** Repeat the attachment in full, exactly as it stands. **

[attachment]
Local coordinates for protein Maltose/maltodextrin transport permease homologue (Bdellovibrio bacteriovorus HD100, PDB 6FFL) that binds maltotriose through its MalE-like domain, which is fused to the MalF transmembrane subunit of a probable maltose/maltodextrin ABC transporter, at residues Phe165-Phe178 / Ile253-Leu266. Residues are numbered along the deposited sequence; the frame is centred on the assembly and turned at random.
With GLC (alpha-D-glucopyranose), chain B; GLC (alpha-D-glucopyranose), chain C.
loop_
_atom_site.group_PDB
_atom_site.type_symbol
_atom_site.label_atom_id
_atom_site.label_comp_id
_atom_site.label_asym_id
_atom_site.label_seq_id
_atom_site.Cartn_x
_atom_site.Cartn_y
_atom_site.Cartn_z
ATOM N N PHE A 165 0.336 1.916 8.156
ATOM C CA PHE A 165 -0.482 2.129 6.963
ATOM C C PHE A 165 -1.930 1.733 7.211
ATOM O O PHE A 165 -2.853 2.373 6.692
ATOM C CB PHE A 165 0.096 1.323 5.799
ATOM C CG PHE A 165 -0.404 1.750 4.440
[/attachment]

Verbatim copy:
Local coordinates for protein Maltose/maltodextrin transport permease homologue (Bdellovibrio bacteriovorus HD100, PDB 6FFL) that binds maltotriose through its MalE-like domain, which is fused to the MalF transmembrane subunit of a probable maltose/maltodextrin ABC transporter, at residues Phe165-Phe178 / Ile253-Leu266. Residues are numbered along the deposited sequence; the frame is centred on the assembly and turned at random.
With GLC (alpha-D-glucopyranose), chain B; GLC (alpha-D-glucopyranose), chain C.
loop_
_atom_site.group_PDB
_atom_site.type_symbol
_atom_site.label_atom_id
_atom_site.label_comp_id
_atom_site.label_asym_id
_atom_site.label_seq_id
_atom_site.Cartn_x
_atom_site.Cartn_y
_atom_site.Cartn_z
ATOM N N PHE A 165 0.336 1.916 8.156
ATOM C CA PHE A 165 -0.482 2.129 6.963
ATOM C C PHE A 165 -1.930 1.733 7.211
ATOM O O PHE A 165 -2.853 2.373 6.692
ATOM C CB PHE A 165 0.096 1.323 5.799
ATOM C CG PHE A 165 -0.404 1.750 4.440